|Where China Can and Can't Innovate |
China's biggest tech companies are emblems of national pride. When the government decides upon a priority, Tencent Holdings Ltd., Alibaba Group Holding Ltd. and Baidu Inc. are often asked to help devise the technology to achieve it. The companies are generally spared from official criticism, let alone interference with their commercial operations.
Those privileges aren’t absolute, however, as Tencent -- the company behind the WeChat messaging app -- recently learned. Late last month, China’s central bank shut down Tencent’s fledgling credit-scoring agency after only a day. The decision was particularly surprising, given that the government had authorized the project in 2015 and had actively encouraged the company to proceed. At the same time, it’s a good indication of what kinds of innovations will and won’t be allowed to thrive in China's private sector.
The need for a system like Tencent’s hasn’t diminished. It’s long been easy for Chinese state-owned companies to borrow money from banks. Consumers and small entrepreneurs without connections, and even many private companies, face far greater hurdles. As a result, they've opted for informal and shadow banking.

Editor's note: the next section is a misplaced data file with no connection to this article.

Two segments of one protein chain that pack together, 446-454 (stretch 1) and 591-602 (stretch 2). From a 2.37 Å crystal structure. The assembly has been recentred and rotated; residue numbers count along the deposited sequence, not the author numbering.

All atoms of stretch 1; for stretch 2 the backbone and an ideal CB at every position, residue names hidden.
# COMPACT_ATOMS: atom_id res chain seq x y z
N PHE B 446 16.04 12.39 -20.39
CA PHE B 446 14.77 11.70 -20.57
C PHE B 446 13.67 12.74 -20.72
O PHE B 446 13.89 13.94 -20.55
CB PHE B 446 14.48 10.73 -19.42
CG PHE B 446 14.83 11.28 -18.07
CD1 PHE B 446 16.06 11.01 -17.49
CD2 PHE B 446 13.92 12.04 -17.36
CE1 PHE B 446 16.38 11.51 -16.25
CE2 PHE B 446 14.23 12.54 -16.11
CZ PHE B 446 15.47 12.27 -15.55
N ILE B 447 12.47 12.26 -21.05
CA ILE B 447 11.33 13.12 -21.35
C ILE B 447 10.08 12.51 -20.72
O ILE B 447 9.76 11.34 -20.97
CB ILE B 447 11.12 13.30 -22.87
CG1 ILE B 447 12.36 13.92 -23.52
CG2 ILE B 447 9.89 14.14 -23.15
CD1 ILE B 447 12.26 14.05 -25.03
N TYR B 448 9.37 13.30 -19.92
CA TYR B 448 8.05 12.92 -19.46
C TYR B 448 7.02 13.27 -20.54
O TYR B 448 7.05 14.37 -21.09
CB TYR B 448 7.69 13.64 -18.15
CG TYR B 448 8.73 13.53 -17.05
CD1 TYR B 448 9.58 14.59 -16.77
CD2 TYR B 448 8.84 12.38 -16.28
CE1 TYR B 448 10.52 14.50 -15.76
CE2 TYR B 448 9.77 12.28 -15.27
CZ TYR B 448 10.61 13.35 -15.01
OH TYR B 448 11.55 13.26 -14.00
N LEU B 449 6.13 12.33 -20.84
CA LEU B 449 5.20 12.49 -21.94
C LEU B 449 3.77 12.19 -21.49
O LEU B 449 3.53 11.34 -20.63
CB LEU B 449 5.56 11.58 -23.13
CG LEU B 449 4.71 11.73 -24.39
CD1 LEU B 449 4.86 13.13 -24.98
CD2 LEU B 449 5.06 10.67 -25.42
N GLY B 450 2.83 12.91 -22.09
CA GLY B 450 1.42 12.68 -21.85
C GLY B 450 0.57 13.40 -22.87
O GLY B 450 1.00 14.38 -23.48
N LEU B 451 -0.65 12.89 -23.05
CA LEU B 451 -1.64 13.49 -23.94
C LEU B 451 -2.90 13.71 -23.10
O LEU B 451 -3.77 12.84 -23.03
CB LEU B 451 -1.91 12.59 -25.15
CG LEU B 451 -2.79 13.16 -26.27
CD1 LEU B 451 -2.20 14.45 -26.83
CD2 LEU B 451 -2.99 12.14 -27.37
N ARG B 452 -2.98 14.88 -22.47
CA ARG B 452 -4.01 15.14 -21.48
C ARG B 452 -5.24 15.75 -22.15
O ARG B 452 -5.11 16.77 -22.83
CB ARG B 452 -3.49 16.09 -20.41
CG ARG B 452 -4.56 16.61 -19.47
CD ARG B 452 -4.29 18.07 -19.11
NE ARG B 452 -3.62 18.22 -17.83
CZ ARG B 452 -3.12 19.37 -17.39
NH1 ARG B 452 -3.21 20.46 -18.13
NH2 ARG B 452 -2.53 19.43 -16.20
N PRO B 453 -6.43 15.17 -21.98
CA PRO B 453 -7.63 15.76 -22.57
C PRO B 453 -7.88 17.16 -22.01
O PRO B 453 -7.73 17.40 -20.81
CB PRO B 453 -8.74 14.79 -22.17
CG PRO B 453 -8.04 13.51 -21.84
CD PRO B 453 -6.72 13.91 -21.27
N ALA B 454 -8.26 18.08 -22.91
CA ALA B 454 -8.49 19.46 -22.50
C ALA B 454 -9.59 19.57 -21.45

To begin remedying this state of affairs, in 2014 the government proposed setting up a " social-credit system" that could flesh out whatever financial records existed with additional "social" data -- ranging from school to criminal records. Companies could in theory process that mass of data to devise a credit score. "In the future, perhaps there will be a ranking system for morality," Tencent Chairman Pony Ma told an audience in 2013. "If your friends have high morality, then your credit should be good, too. Otherwise, they naturally wouldn’t become friends with you." In other words, if you're a good citizen, you're probably a good risk for a loan.
Thanks to China's mass adoption of mobile phones, online shopping and social media -- and the development of artificial intelligence to process all the data thereby generated – such systems are more viable than ever. In 2015, the government authorized eight companies to launch social-credit pilot programs while it prepared its own national system for launch in 2020. Tencent was one of the companies selected and -- along with Alibaba – it was widely expected to become a leader in the industry.
Read More - Bloomberg Business Week